Top 4 Tips on Becoming an Effective Conference Speaker
From the birth of coworking spaces and startup cultures come an immense demand for tech and marketing conferences all around the world. Now more successful entrepreneurs are getting their organizers filled with bookings for panel discussions, keynote addresses, and corporate presentations. While it may seem easy to know what you want to talk about in public, anxiety often gets the best of us when we find ourselves in a formal setting and in front of people who are expecting to learn a thing or two from what we’re about to say.
This anxiety-inducing dilemma or ‘glossophobia’ haunts more individuals than you can imagine. In fact, the fear of public speaking affects around 75% of the human population. Aside from glossophobia, there are also ever-present challenges on how you can convey your thoughts effectively and interestingly.
If you get booked for a major conference and don’t know the first thing about public speaking, then follow the tips below to help you prepare an effective presentation.
Practice makes perfect.
Rule number one in public speaking is that you have to know what you are talking about. There’s nothing more nerve-racking than being in front of people and not knowing what you’re supposed to say. Rehearse your presentations in front of a mirror or a group of peers. Videotape it if you have to so you can spot the things you’d want to improve on. As much as possible, avoid reading guides when delivering your presentation. You’ll tend to lose your connection with your audience as you focus on your notes. However, you may use talking points written on index cards to give you a hint on the sequences of topics you want to discuss. That is if you don’t have a complementing visual presentation on hand.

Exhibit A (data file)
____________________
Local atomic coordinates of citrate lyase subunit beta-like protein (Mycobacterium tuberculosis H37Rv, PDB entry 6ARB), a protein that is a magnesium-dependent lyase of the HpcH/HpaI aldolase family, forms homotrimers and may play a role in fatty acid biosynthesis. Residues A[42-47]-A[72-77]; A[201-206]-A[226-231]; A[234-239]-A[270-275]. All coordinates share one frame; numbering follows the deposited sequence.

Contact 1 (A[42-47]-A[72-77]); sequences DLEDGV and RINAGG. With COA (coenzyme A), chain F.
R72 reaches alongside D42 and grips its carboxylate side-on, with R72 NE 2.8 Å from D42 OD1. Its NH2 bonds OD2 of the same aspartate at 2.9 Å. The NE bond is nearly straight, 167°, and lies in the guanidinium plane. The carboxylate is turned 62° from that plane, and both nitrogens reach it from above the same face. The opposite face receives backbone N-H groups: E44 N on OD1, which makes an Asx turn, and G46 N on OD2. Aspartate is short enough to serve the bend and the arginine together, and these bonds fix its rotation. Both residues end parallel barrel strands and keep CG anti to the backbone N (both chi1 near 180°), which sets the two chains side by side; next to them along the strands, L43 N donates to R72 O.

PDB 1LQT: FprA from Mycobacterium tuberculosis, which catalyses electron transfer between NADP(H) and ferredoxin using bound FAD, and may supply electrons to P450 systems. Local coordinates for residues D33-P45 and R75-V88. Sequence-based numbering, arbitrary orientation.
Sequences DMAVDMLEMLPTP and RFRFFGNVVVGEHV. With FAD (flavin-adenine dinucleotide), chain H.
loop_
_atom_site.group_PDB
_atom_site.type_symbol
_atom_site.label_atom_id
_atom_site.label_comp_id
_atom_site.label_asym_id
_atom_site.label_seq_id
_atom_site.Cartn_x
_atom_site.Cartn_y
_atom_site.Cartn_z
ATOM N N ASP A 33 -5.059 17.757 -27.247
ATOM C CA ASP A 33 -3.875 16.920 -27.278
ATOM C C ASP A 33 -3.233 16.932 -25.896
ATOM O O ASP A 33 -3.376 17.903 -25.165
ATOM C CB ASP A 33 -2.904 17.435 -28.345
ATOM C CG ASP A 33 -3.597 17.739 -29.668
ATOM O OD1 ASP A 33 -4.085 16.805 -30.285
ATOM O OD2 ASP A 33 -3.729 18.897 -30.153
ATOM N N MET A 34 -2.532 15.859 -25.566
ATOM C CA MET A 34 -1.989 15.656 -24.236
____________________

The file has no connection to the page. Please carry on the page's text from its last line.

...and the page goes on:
Take the assertive stance.
When speaking in a conference, you should be able to convey your thoughts to your audience with confidence and conviction. Your posture counts a lot here and when your audience notices that you are active and enthusiastic, the more you can engage them in your talk. Try to narrow the distance between yourself onstage and your audience by breaking the fourth wall and addressing them directly. Make sure they know you have something important to say and offer interesting anecdotes they can relate to. Don’t mind the people who are standing up for the restrooms or those who are not paying attention. Set your focus on those who are listening intently and continue to assert your ideas for them.
The main goal is to establish a connection with your audience during a presentation. You can do this by exercising a few things. Eye contact makes them comfortable with you, gestures emphasize your points, interacting with them verbally by asking questions makes them feel included, and your use of language lets them know that what you say is for them and no one else. Incorporating these into your presentation will earn you their interest and even encourage them to take part in the discussion.
Don’t worry. This doesn’t mean you’ll have to burst into song while doing a presentation. But as how singers use the different ranges of their voices to create melodies, so should you in stressing key points and in delivering important sentences. Be mindful of your volume so that everyone can hear you, speak at the right pace so everyone could follow what you say, and use the right pitch to punctuate your words—high when asking a question, and low when driving a point. Also, adding the right amount of energy and passion to your voice will get your audience to listen to you intently and with interest.
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